How Do Assertions Work?

public void testScript()
int count = 5;
assertTrue("the count is not greater than 0", count > 0);
assertTrue(count > 0);
assertEquals("the count is not 5", count, 5);
assertEquals(count, 5);

One of the things that you will use very frequently in test automation is assertions: 

  1. assertTrue
  2. assertEquals
  3. assertFalse

They allow adding verifications to the unit tests. 

If an assertion passes, the unit test execution continues. 
If an assertion fails, the unit test execution stops and the remaining code lines are ignored. 

 If we use them so much, how about we try to understand how they work? 

So, how do assertions work? 

For this task, we will look at the junit framework code from the GitHub repository: 

The class is the one that implements all JUNIT assertions: 

We will look first at methods that implement assertTrue. 


There are 2 methods that implement assertTrue: 

1. assertTrue method that takes 2 parameters: 

  • condition to be evaluated 
  • message to be displayed in case the assertion fails 

The code is so simple: 

public static void assertTrue(String message, boolean condition)
if (!condition)

If the result of evaluating the condition is false, the method fails because of the fail(message) method. 

The fail(message) method has 2 versions as well: 

public static void fail(String message)
  if (message == null)
   throw new AssertionError();
  throw new AssertionError(message);

The first fail(message) method checks if the message parameter is null. 

If it is null, it throws an exception. 
If the message is not null, it throws the same exception with the message as a parameter. 

public static void fail()

The second fail() method calls the first fail() method with null as parameter. 

2. assertTrue method with 1 parameter (condition to be evaluated)

public static void assertTrue(boolean condition)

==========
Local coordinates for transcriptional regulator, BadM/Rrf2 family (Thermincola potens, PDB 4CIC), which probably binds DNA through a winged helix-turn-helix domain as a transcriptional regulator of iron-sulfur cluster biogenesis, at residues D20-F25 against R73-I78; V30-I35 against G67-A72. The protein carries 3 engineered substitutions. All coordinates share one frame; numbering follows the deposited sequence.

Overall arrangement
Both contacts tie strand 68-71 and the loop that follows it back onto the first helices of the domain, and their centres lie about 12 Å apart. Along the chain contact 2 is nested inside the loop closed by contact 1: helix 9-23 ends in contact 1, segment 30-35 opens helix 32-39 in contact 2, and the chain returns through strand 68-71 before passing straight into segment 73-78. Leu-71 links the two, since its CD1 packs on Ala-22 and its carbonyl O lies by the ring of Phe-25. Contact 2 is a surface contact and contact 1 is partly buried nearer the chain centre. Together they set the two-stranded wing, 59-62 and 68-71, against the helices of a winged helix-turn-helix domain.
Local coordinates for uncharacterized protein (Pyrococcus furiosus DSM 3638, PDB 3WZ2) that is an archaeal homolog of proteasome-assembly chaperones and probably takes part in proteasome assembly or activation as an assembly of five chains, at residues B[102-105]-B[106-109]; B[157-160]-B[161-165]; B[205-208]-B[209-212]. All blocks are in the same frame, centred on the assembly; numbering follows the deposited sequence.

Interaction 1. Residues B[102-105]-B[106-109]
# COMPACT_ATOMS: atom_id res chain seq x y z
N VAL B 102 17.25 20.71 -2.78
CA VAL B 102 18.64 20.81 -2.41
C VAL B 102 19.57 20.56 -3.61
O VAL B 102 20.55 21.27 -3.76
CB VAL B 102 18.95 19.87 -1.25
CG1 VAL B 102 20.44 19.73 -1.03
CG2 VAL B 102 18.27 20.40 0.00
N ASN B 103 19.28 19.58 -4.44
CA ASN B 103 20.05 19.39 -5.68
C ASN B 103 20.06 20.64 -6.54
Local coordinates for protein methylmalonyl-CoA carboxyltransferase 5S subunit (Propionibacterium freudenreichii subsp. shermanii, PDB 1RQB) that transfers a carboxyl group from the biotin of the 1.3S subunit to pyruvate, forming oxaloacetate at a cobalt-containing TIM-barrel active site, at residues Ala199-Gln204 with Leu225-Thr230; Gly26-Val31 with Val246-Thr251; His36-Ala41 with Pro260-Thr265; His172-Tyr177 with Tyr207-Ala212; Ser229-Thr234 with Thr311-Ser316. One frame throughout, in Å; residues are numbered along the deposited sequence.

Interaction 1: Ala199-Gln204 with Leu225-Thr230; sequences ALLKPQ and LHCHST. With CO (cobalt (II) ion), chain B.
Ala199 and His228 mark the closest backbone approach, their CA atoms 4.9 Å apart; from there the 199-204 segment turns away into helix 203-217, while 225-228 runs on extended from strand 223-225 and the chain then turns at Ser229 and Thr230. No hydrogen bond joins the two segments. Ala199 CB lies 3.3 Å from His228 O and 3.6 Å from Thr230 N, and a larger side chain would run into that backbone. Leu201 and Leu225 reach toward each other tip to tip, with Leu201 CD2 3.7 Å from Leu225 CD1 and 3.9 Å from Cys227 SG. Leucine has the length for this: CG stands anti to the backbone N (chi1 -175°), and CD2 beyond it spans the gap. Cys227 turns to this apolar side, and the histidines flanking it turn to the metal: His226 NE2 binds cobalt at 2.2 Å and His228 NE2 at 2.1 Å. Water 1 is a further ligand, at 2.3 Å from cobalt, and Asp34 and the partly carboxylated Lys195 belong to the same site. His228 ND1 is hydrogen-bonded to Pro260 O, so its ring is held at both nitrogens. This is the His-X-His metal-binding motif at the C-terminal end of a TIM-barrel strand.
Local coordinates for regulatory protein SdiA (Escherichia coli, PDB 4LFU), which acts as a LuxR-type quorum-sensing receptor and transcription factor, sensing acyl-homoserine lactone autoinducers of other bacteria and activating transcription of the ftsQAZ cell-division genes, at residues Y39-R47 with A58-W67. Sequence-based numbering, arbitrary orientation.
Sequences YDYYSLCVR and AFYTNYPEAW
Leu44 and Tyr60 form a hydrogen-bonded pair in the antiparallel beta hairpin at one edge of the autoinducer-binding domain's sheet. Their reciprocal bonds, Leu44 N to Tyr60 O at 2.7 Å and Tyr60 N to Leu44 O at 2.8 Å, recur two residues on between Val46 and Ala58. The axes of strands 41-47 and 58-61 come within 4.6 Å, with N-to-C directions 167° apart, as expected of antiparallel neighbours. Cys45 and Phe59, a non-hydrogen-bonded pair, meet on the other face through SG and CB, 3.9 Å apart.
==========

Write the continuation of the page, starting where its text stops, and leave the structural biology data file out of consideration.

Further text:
assertTrue(null, condition);

This method calls the first assertTrue() method with null as message. 

And this is all code needed for implementing assertTrue. 

A few things need to be noticed: 

  • both assertTrue methods are static; using static is not a good programming practice but sometimes it is necessary
  • the methods are very simple and short; one method calls the other 


Similar with assertTrue, there are 2 methods that implement assertEquals (actually more than 2): 

1. method with 3 parameters 

  • expected - expected value of the variable to be evaluated 
  • actual - actual value of the variable to be evaluated 
  • message - message to be displayed if expected is not equal to actual 

 compares expected and actual using the equalsRegardingNull() method.
 the method ends if the equalsRegardingNull() result is true.
 otherwise, the remaining code is executed.

 the remaining code is executed if expected is different from actual.
 an exception will be thrown.
 if both expected and actual are strings, a ComparisonFailure exception is generated. 
 otherwise, the method calls failNotEquals() method which calls fail().

public static void assertEquals(String message, Object expected, Object actual)

 if (equalsRegardingNull(expected, actual))

 if (expected instanceof String && actual instanceof String)
   String cleanMessage = message == null ? "" : message;
   throw new ComparisonFailure(cleanMessage, (String) expected, (String) actual);
   failNotEquals(message, expected, actual);

  if expected and actual are both null, returns true (expected = actual).
  if expected is null but actual is not, returns false (expected <> actual). 
  if expected is not null, it returns the result of comparing expected with actual.

private static boolean equalsRegardingNull(Object expected, Object actual)
  if (expected == null)
    return actual == null;
  return isEquals(expected, actual);
   if expected is equal to actual, it returns true.
   if expected is not equals to actual, it returns false.

private static boolean isEquals(Object expected, Object actual)
   return expected.equals(actual);

private static void failNotEquals(String message, Object expected, Object actual)
   fail(format(message, expected, actual));

2. method with 2 parameters (expected and actual values of the variable to be evaluated) 

This method calls the assertEquals method with 3 parameters and makes the first parameter null. 

public static void assertEquals(Object expected, Object actual)
  assertEquals(null, expected, actual);

So, what can we learn from this code? 

  • One of the best sources of learning how something works is the source code
  • If we want to learn how to code better, the source code of popular frameworks provides many good lessons. In this case, the code uses many small methods which are very simple and clear instead of bigger methods.
  • Use custom exceptions for making failures visible

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